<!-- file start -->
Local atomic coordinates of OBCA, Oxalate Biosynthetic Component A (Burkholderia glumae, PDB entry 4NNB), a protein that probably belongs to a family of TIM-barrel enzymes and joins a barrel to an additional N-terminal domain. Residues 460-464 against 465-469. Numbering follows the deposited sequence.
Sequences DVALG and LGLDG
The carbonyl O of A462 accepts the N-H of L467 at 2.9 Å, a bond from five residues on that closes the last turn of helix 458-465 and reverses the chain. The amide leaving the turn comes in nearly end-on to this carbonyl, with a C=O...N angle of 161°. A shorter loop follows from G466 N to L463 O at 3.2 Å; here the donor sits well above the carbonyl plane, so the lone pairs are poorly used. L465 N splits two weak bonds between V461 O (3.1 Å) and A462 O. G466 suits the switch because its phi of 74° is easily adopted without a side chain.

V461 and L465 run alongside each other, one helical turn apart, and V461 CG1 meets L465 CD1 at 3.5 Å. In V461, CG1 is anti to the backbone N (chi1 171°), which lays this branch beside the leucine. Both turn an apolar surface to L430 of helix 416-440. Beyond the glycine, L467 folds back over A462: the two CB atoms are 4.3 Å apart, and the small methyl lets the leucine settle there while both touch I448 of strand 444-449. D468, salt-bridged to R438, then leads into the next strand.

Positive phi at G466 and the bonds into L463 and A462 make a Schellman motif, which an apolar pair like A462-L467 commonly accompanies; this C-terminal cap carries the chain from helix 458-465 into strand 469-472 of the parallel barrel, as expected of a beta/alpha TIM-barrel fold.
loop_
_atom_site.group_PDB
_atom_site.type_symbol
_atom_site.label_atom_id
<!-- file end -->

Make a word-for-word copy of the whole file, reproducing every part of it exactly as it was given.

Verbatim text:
Local atomic coordinates of OBCA, Oxalate Biosynthetic Component A (Burkholderia glumae, PDB entry 4NNB), a protein that probably belongs to a family of TIM-barrel enzymes and joins a barrel to an additional N-terminal domain. Residues 460-464 against 465-469. Numbering follows the deposited sequence.
Sequences DVALG and LGLDG
The carbonyl O of A462 accepts the N-H of L467 at 2.9 Å, a bond from five residues on that closes the last turn of helix 458-465 and reverses the chain. The amide leaving the turn comes in nearly end-on to this carbonyl, with a C=O...N angle of 161°. A shorter loop follows from G466 N to L463 O at 3.2 Å; here the donor sits well above the carbonyl plane, so the lone pairs are poorly used. L465 N splits two weak bonds between V461 O (3.1 Å) and A462 O. G466 suits the switch because its phi of 74° is easily adopted without a side chain.

V461 and L465 run alongside each other, one helical turn apart, and V461 CG1 meets L465 CD1 at 3.5 Å. In V461, CG1 is anti to the backbone N (chi1 171°), which lays this branch beside the leucine. Both turn an apolar surface to L430 of helix 416-440. Beyond the glycine, L467 folds back over A462: the two CB atoms are 4.3 Å apart, and the small methyl lets the leucine settle there while both touch I448 of strand 444-449. D468, salt-bridged to R438, then leads into the next strand.

Positive phi at G466 and the bonds into L463 and A462 make a Schellman motif, which an apolar pair like A462-L467 commonly accompanies; this C-terminal cap carries the chain from helix 458-465 into strand 469-472 of the parallel barrel, as expected of a beta/alpha TIM-barrel fold.
loop_
_atom_site.group_PDB
_atom_site.type_symbol
_atom_site.label_atom_id